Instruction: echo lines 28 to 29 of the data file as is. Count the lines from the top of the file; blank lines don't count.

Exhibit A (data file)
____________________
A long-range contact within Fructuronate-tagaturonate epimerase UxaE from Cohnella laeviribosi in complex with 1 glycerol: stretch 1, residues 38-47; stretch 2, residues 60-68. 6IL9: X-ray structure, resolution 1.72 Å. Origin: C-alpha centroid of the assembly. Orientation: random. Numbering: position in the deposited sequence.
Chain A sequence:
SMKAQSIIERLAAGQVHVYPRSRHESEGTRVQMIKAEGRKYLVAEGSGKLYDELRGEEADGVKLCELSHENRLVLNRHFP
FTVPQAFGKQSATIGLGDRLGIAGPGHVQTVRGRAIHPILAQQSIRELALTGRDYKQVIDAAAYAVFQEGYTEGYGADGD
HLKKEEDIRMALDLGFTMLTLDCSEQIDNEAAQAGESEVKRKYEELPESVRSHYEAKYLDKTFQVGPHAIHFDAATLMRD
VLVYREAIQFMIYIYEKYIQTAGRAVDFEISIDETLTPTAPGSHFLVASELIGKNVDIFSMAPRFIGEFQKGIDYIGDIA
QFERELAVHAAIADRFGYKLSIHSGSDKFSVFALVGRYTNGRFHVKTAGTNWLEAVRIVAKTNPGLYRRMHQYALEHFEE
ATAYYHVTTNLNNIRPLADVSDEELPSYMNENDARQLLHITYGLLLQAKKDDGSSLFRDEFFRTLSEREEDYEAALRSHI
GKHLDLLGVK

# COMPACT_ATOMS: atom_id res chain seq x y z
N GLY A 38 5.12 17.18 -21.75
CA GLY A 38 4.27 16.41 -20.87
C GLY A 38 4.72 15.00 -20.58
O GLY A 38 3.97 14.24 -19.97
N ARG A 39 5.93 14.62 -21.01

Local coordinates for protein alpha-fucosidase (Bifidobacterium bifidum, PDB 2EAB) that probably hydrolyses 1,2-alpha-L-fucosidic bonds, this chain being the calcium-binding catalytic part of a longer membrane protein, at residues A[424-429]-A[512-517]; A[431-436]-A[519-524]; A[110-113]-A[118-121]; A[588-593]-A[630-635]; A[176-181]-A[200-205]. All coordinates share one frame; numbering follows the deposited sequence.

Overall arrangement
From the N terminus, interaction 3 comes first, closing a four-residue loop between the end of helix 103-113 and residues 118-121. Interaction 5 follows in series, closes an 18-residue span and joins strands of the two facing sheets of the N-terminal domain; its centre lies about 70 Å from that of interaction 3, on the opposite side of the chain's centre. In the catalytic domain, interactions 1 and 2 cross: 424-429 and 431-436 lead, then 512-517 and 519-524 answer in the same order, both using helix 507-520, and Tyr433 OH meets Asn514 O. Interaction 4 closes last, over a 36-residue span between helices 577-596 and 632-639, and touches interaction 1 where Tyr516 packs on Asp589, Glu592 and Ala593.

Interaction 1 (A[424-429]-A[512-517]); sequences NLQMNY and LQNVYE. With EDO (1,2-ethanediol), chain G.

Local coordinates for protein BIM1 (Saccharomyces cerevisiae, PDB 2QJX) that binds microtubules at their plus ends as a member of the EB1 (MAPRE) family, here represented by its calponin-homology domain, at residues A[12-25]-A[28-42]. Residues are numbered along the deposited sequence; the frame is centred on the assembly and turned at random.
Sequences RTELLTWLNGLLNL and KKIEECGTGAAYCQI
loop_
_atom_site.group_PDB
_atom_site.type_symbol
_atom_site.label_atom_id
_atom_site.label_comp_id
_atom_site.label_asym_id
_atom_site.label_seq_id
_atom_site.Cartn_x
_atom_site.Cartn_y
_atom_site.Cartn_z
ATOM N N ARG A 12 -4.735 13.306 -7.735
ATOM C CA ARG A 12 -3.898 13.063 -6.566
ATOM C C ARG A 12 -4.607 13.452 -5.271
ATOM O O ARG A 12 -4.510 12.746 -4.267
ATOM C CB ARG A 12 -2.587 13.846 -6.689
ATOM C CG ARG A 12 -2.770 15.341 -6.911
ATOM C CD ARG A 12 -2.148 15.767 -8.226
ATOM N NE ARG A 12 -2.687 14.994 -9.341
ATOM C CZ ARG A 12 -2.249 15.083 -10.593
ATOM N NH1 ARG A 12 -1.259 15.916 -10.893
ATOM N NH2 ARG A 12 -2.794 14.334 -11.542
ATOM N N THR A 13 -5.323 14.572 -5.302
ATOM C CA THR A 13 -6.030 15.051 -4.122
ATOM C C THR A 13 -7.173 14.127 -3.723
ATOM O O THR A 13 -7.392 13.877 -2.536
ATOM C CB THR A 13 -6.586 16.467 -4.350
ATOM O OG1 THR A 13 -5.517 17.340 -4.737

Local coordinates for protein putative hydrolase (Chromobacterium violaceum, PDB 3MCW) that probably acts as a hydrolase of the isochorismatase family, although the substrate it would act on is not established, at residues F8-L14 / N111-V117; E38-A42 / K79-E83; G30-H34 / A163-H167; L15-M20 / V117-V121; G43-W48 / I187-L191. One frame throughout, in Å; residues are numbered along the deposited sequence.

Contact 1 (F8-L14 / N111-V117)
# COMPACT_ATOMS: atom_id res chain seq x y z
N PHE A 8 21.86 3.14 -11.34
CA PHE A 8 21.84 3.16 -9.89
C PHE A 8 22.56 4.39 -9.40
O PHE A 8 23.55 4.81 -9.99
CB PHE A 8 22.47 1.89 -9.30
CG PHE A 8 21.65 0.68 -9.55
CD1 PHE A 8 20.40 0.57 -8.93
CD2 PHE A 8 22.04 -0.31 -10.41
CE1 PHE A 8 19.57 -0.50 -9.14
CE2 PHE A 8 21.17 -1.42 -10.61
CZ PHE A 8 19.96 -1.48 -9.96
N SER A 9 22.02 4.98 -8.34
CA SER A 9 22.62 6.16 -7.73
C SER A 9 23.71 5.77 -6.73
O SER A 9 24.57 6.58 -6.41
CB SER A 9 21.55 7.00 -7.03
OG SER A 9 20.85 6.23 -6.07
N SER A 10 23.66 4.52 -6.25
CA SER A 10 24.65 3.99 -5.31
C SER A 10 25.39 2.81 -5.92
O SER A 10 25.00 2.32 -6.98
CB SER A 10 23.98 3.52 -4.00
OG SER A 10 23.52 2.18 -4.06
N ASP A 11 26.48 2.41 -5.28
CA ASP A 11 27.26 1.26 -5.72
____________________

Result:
_atom_site.label_seq_id
_atom_site.Cartn_x